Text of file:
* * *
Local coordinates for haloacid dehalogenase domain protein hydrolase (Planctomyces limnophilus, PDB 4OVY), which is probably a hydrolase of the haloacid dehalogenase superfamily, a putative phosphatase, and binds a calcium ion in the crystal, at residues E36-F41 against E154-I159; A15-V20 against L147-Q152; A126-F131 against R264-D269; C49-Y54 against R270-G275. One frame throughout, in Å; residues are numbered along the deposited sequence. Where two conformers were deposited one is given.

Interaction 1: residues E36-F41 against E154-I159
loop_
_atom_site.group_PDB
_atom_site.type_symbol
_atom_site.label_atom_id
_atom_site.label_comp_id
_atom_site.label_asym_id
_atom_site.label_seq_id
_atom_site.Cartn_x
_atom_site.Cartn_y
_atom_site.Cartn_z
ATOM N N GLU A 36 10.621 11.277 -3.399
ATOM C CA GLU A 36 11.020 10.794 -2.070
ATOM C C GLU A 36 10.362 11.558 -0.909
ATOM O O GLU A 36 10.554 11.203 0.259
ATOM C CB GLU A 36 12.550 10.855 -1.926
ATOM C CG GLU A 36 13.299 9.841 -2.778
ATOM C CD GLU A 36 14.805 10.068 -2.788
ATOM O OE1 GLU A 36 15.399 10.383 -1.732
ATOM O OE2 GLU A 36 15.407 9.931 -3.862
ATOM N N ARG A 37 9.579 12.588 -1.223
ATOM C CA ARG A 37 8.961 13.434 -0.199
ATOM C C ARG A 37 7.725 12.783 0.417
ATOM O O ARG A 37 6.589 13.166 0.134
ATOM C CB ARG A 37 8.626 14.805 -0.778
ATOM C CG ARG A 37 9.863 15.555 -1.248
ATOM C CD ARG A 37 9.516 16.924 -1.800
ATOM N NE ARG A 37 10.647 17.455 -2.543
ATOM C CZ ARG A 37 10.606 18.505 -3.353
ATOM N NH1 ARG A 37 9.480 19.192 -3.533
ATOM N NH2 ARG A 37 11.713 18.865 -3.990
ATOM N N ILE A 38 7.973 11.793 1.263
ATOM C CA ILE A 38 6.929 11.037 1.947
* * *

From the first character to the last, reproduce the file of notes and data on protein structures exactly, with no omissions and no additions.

Local coordinates for haloacid dehalogenase domain protein hydrolase (Planctomyces limnophilus, PDB 4OVY), which is probably a hydrolase of the haloacid dehalogenase superfamily, a putative phosphatase, and binds a calcium ion in the crystal, at residues E36-F41 against E154-I159; A15-V20 against L147-Q152; A126-F131 against R264-D269; C49-Y54 against R270-G275. One frame throughout, in Å; residues are numbered along the deposited sequence. Where two conformers were deposited one is given.

Interaction 1: residues E36-F41 against E154-I159
loop_
_atom_site.group_PDB
_atom_site.type_symbol
_atom_site.label_atom_id
_atom_site.label_comp_id
_atom_site.label_asym_id
_atom_site.label_seq_id
_atom_site.Cartn_x
_atom_site.Cartn_y
_atom_site.Cartn_z
ATOM N N GLU A 36 10.621 11.277 -3.399
ATOM C CA GLU A 36 11.020 10.794 -2.070
ATOM C C GLU A 36 10.362 11.558 -0.909
ATOM O O GLU A 36 10.554 11.203 0.259
ATOM C CB GLU A 36 12.550 10.855 -1.926
ATOM C CG GLU A 36 13.299 9.841 -2.778
ATOM C CD GLU A 36 14.805 10.068 -2.788
ATOM O OE1 GLU A 36 15.399 10.383 -1.732
ATOM O OE2 GLU A 36 15.407 9.931 -3.862
ATOM N N ARG A 37 9.579 12.588 -1.223
ATOM C CA ARG A 37 8.961 13.434 -0.199
ATOM C C ARG A 37 7.725 12.783 0.417
ATOM O O ARG A 37 6.589 13.166 0.134
ATOM C CB ARG A 37 8.626 14.805 -0.778
ATOM C CG ARG A 37 9.863 15.555 -1.248
ATOM C CD ARG A 37 9.516 16.924 -1.800
ATOM N NE ARG A 37 10.647 17.455 -2.543
ATOM C CZ ARG A 37 10.606 18.505 -3.353
ATOM N NH1 ARG A 37 9.480 19.192 -3.533
ATOM N NH2 ARG A 37 11.713 18.865 -3.990
ATOM N N ILE A 38 7.973 11.793 1.263
ATOM C CA ILE A 38 6.929 11.037 1.947